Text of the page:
Head office of the school of Veterinary Studies

Many Spanish words starting with al-, such as alfombra (carpet), albahaca (basil), and alcázar (fortress) made their way into castellano from Classical Arabic. Albéytar (sometimes spelled “albéitar”), an ancient Spanish term for veterinarians, is no exception. Last week I spent my time in the company of several friendly albéytares-in-training who took me under their wing and showed me their adopted city. (Since we were in southern Spain, an area with significant Arab history, it made sense to refer to my group of guides as albéytares instead of veterinarians.) A visit would not be complete, I was told, without a stroll around the Universidad de Córdoba.

The veterinary studies major is spread across two campuses. Above, in the first picture, you can see the vet school’s head office. This used to be the main building for the vet program–including the pracitcal examination of animals!–but nowadays only special events such as one-day courses are given here.

The University of Córdoba’s main campus is reached by taking a 5-minute train from the city center. Before we left town, my hosts and I had breakfast at the rectory. The cafeteria on the main campus also serves the same thing–in this case, a hearty baguette half with grated tomato, olive oil, and ham.

These guides go together like tomatoes and olive oil

(and yes, the tomato comes in a sugar dispenser)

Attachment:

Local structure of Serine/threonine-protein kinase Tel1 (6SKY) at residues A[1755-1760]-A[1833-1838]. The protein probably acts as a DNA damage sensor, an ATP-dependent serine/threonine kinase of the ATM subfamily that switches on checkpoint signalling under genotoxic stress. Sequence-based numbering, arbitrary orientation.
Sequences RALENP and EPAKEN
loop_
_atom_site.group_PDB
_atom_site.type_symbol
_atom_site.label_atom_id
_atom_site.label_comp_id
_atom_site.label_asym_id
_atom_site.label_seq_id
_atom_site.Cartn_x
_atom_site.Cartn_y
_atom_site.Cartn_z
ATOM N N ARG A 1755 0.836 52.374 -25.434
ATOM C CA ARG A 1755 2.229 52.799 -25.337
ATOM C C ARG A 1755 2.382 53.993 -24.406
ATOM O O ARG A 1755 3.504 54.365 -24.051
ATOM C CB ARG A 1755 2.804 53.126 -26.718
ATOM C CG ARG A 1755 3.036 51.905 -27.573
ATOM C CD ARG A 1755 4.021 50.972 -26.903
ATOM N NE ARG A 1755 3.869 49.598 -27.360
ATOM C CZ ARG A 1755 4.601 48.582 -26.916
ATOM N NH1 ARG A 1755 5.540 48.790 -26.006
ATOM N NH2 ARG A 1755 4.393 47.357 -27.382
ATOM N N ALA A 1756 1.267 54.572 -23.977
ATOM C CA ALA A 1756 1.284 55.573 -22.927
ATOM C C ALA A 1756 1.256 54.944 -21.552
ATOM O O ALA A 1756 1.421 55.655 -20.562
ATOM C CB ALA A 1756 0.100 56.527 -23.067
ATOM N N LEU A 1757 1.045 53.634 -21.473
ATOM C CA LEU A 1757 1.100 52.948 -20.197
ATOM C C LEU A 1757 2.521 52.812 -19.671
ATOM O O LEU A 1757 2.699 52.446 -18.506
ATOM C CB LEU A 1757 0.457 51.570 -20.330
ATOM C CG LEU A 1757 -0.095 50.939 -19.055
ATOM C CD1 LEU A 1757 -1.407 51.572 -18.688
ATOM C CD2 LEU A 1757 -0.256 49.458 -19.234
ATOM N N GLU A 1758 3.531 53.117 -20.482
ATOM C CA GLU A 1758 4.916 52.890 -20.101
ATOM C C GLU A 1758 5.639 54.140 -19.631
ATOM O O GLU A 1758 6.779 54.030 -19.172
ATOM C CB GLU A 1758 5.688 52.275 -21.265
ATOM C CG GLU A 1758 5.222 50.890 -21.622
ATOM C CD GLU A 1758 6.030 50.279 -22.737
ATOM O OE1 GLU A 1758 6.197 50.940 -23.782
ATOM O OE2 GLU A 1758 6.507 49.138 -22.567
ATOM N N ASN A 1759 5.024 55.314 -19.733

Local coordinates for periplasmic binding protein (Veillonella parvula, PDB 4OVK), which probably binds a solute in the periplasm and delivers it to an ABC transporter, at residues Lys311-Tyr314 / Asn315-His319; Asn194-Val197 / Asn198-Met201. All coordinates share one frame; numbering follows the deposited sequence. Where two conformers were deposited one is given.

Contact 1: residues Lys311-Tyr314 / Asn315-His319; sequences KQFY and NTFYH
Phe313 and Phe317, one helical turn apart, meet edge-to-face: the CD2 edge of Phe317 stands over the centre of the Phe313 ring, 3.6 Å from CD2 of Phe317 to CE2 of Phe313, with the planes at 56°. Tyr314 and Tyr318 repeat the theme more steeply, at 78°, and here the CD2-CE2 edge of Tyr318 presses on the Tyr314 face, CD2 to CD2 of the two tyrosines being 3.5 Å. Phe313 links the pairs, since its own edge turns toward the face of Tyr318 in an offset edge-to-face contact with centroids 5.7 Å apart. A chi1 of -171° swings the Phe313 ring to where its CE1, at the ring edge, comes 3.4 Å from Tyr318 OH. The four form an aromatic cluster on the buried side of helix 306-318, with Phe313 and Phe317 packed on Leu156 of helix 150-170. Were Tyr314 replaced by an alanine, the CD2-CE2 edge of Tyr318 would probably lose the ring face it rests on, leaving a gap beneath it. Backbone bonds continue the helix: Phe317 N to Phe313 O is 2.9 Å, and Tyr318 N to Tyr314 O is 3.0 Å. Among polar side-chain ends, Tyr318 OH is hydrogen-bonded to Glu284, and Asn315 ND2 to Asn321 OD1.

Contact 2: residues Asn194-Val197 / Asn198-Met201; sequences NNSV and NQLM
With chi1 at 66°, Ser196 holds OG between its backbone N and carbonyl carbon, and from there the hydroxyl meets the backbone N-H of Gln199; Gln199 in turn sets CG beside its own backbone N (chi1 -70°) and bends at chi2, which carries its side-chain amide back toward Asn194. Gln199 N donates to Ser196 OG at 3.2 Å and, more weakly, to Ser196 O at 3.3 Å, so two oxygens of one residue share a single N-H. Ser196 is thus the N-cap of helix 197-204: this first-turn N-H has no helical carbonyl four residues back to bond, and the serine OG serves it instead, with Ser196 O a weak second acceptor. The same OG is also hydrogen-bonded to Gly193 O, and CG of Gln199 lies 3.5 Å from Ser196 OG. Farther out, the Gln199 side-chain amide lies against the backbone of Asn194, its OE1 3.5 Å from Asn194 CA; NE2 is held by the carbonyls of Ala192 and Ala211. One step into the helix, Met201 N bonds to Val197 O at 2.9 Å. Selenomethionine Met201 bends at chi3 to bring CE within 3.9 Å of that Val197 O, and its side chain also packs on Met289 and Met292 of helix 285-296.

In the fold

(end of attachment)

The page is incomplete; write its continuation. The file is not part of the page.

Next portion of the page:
A student’s breakfast at a student’s price–only 60 cents!

The train, which was packed with backpack-toting kids, dropped us of near a large field. From here Cindy and Antonio steered me to the vet building. It was very new, impressively shiny, and pleasantly sunny. Now I’ll do the walking and let the photos do the talking:

Modern, streamlined interior of the the veterinary building

On the second floor, rows and rows of books roll before us

“Pssst! Our study group’s up here!”

Important milestones like graduation take place here

Orange trees fill spaces between buildings

The main–and massive–courtyard

Practical area where the students examine horses and other animals

Adiós, campus!

How lucky was I to have my own albéytares show me where they study? As we speak, they’re already back in school, learning more about the animal kingdom.

Up next: a trip to the Alcázar de los Reyes Cristianos. Bonus points if you remember what “alcázar” means! Spanish speakers, what other al- words can you think of?